Time to get in
Climb past the roll cage into the snug OMP racing seats, and you are greeted with what looks like a digital screen behind a neat alcantara-wrapped racing steering wheel. On the left is a key pad with a number of functions on it that are new for the car this year. In addition to housing the mains, ignition and fire extinguisher controls, it now also sports a pit lane limiter and launch control aside from other basic functions like the lights, windscreen washer and toggles for the digital dash layout. The rest of the car has been completely stripped and though you still have blower vents on the dash the blower only blows onto the windscreen for defogging. All around you, everything else is bare metal criss-crossed with the beams of the FIA-spec roll cage. In the left foot well you’ll see the actuator that controls the sequential gearbox and if you manage to peer rearward you’ll see the windshield wiper fluid reservoir to the left and the fire extinguisher in the spare wheel well.
It’s a special feeling sitting in a race car and it only gets better when you thumb the starter and here VW had a small surprise for us. After switching on the mains, the digital screen starts up welcoming you: “Welcome Alan D’Cruz”, “Thank you Ameo Cup car”. After the mains you switch on the ignition circuit and you’ll hear the engine priming, then thumb the starter button till the engine catches with a loud growl. It’s not the sweetest sounding growl; it’s more raw and guttural but it’s still music to my ears. Yes, it was going to be a good morning.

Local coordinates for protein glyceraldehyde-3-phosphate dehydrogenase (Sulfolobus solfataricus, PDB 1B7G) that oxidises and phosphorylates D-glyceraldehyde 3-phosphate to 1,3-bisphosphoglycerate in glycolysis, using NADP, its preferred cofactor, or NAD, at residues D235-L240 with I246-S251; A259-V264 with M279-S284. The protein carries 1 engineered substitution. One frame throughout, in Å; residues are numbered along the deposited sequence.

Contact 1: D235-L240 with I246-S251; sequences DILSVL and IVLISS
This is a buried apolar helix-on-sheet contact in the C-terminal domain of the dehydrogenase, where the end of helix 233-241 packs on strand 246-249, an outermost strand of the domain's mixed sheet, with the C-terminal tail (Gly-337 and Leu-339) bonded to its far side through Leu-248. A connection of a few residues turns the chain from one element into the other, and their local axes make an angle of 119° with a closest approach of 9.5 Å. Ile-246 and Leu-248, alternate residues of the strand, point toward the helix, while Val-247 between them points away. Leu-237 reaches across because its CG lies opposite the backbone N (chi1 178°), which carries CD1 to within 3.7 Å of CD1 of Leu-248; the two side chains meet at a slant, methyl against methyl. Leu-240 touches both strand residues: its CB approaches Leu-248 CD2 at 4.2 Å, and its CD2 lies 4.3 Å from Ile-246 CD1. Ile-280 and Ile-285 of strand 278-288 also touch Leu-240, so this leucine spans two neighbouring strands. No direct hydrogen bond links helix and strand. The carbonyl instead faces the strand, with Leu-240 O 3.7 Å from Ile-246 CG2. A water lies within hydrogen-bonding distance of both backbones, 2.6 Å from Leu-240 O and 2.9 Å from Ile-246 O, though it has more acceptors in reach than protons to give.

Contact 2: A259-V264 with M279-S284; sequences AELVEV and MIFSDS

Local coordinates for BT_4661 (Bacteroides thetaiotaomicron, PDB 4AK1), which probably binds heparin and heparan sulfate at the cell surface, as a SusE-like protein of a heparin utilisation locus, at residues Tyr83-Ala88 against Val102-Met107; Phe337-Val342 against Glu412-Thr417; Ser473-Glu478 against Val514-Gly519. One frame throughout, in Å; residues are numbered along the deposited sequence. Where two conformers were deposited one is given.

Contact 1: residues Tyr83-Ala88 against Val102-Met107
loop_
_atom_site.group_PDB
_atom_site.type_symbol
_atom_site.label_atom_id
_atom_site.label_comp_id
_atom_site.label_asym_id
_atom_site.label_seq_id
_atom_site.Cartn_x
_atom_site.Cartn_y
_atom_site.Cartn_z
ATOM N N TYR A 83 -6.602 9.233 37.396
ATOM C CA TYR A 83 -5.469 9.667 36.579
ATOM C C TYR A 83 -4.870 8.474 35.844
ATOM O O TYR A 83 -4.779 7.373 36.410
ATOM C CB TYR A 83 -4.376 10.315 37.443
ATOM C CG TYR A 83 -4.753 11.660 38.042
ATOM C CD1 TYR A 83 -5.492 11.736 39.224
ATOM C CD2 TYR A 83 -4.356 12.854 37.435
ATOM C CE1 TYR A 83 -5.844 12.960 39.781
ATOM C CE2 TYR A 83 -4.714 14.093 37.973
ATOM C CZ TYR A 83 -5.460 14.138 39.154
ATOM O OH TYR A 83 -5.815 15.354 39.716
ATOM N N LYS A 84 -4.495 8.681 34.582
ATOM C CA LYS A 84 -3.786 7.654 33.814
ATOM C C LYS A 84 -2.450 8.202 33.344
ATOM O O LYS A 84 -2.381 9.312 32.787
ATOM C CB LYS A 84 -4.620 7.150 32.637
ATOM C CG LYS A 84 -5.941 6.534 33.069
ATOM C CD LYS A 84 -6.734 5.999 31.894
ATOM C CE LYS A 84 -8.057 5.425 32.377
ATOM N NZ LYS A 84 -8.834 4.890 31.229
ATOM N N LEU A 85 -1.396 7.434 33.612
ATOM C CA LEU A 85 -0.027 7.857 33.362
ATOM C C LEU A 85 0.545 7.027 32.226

It’s GO time
Now, this takes a bit of acclimatising. To start off, you need to use the clutch. Yes, there is one. Press in the clutch and grab first on the right paddle and you hear and feel a nice ‘clunk’ from the sequential box accompanied by a big number 1 displayed on the dash telling you that you have engaged first and are ready to roll out. The racing clutch is fairly light but with the tall first gear, it required quite a bit of slipping to get moving and it’s very easy to stall while pulling away. Except for pulling away you never need the clutch and shifts are taken care of solely by the paddles.
As I rolled down the pitlane my senses were assaulted with the roar from the open exhaust, the whine from the new transmission and little stones from the dirty pit lane rattling around the bare metal of the wheel wells, having being picked up by the sticky MRF slicks. Yes, a race car is a very loud place indeed but at that moment I wouldn’t have chosen to be anywhere else.
Throttle to the floor and I was quickly through first gear and had to engage second in no time. Pulling on the paddle shifter at 6000rpm brought another solid ‘clunk’ as the 6-speed shifted into second. It’s a super fast shift and done at the right engine speed, it’s both heard and felt as the full throttle shift sends the full 320Nm of torque to the next cog. Shift too early and the shift becomes a lot harsher so there’s no driving this thing slowly then.